By Latoya Peterson
So I haven’t done a movie review for this site in forever, and I probably will never again. That’s because before I started this gig, I watched movies like this:
And now I watch movies like this:
But the other Knights wanted to go, it looked pretty, Hova did the soundtrack, and I was hoping it would be as much fun as Sofia Coppola’s Marie Antoinette. (Huh? Plot? We ain’t got time for alla that. That’s what the book is for.)
So, Gatsby was fun–as one of my friends noted, it’s “Art Deco Porn.” But of course, there’s also race things. Some quick observations after the jump. *SPOILERS TOO!*
I love those rare moments when a casting director or someone on set looks around and is like “hmm…it’s too pale in here.” Maybe it was Baz, maybe it was Jay-Z, maybe it was casting, but someone stuck as many black folks as possible in this film. Yes, the first folks we see are the stablehands and butlers. But then we see coal workers, hip apartment dwellers, jazz musicians, shake dancers, a Muhammed Ali clone, and a car full of rich black folks with a white driver. (That last one is particularly interesting given the source line: “a limousine passed us, driven by a white chauffeur, in which sat three modish Negroes, two bucks and a girl. I laughed aloud as the yolks of their eyeballs rolled toward us in haughty rivalry“)
With all the whitewashing that goes on with historically set movies, one would think all black people ever did before the 1970s was be oppressed/and or serve white people. Gatsby exceeded (admittedly low) expectations by taking the time out to show fleeting glimpses of another New York happening in the same time and place –especially as Tom Buchanan revealed his obsession with the coming “Colored Empire.”
A Bollywood actor playing a Jewish character that’s all stereotype? Holy Hollywood hot mess Batman! While Amitabh Bachchan reportedly stepped into the role with great enthusiasm, Kenneth Rapoza of Forbes notes : “Dust off your post-colonial film and literary theory from college, people: Wolfsheim is “the other” who leads Jay Gatsby astray, and is the source of his illicit wealth in New York back in the Roaring Twenties.”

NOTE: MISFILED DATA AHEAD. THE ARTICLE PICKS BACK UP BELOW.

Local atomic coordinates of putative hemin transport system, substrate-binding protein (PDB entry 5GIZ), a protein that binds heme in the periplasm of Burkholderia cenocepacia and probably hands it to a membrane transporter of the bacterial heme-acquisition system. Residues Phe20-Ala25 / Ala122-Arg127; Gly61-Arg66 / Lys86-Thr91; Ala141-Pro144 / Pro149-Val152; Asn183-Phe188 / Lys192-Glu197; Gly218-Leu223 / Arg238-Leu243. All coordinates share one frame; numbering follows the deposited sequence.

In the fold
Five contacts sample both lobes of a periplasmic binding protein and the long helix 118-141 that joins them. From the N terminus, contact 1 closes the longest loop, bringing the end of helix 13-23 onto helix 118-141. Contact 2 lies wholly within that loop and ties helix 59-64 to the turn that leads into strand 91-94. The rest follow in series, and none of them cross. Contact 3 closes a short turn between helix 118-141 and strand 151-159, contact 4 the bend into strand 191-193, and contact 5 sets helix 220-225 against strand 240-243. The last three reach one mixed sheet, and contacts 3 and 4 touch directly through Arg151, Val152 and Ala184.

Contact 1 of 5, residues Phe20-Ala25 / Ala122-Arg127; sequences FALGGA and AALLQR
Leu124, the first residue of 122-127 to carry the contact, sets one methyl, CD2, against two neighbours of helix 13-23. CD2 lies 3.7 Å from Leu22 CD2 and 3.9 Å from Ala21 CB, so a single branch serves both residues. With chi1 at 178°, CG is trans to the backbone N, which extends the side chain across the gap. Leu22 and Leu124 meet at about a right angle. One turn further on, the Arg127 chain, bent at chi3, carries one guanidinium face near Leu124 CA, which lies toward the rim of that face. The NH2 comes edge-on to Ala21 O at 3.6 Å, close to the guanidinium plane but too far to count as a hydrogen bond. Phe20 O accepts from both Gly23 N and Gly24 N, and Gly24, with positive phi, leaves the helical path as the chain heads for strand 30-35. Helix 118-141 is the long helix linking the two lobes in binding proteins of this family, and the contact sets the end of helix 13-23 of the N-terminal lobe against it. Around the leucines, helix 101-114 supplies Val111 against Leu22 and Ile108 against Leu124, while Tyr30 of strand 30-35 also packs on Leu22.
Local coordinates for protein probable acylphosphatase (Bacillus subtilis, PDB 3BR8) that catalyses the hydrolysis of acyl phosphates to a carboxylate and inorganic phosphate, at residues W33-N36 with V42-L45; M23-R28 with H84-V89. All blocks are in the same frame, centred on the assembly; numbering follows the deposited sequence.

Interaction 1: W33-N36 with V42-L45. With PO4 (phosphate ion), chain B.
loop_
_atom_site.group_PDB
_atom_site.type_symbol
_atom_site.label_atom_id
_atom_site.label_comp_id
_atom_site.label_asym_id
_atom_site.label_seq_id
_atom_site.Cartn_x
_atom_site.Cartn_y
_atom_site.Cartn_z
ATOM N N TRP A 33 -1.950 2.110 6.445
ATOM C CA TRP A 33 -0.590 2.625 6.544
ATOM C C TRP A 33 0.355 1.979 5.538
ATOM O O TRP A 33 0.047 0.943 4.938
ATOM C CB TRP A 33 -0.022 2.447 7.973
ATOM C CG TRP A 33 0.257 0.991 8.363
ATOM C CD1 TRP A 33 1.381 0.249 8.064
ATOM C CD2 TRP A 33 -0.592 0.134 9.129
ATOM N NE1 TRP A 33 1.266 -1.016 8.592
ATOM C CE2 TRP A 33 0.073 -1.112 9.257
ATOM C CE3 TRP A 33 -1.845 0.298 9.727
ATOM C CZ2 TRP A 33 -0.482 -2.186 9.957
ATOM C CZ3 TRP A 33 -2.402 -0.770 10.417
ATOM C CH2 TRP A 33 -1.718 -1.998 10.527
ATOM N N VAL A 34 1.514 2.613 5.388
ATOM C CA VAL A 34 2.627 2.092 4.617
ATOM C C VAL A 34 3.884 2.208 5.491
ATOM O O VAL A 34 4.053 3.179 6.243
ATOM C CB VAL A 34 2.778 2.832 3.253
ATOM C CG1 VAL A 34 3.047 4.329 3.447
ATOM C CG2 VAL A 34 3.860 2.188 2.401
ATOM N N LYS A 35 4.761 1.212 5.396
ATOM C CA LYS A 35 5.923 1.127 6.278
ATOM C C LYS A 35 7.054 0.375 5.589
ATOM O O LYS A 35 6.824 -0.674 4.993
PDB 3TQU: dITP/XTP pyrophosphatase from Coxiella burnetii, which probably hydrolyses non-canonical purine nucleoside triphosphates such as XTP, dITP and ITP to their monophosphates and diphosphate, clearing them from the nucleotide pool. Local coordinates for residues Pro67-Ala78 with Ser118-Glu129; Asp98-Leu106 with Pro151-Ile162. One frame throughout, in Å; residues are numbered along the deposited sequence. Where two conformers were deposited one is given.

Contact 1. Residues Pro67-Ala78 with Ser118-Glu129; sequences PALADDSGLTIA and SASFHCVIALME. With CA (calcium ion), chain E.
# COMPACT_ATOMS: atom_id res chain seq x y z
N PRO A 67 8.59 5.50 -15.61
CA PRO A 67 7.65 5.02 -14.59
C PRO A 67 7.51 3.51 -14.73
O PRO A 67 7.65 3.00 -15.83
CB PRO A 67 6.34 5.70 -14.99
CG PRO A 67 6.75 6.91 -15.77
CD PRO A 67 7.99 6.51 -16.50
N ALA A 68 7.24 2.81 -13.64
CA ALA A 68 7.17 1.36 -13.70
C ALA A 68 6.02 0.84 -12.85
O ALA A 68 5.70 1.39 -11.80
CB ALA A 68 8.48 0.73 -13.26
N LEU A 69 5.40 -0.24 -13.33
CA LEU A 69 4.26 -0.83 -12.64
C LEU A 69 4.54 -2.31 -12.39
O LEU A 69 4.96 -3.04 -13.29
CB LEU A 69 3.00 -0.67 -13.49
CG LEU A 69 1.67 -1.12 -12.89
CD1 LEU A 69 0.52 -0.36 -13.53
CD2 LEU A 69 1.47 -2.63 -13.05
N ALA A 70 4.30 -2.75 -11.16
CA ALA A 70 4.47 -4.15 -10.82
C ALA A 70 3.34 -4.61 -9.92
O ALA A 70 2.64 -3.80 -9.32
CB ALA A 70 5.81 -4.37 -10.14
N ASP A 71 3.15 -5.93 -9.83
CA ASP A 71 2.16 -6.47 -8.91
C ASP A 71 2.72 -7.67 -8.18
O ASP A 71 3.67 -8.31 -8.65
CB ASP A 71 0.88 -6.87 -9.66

Dan Bloom at The Wrap quotes Martin Hindus’s 1947 essay on “Literary Anti-Semitism”:
“The Jew who appears in ‘The Great Gatsby’ is not the villain of the piece, but he is easily its most obnoxious character. His name is Meyer Wolfsheim. He is a gambler by profession. The way Fitzgerald writes the story, Wolfsheim’s nose is flat and out of both nostrils two fine growths of hair “luxuriate.” His eyes are “tiny.” When he talks he “covers” Gatsby with his “expressive nose.” We first glimpse him in a mysterious conversation with Gatsby about a man named Katspaugh. When, at this point, the narrator, Nick, comes in and meets him, Wolfsheim mistakes him for somebody else whom Gatsby has mentioned and he immediately begins to talk of a business “gonnegtion.” That “gonnegtion” runs like a theme through the whole book whenever Nick thinks of Wolfsheim.”
Wolfsheim’s character is barely on screen during this adaptation, but his generally shady air came through loud and clear. The portrayal is a bit more tame than in the novel, but it’s interesting that the casting choice was to make Wolfsheim a bit browner.
Gatsby is set in 1922, smack in the middle of Anna May Wong‘s ascension to international stardom. So I was shocked to see no Asian Americans in New York or at these parties, especially considering the ’20s taste for all things illicit, forbidden, and “exotic.” While the heyday for Asian American nightclubs is widely considered to be the late ’30s to early ’60s, there was enough happening in pop culture to justify at least a glimpse.
As always, much more to discuss–drop your thoughts in the comments.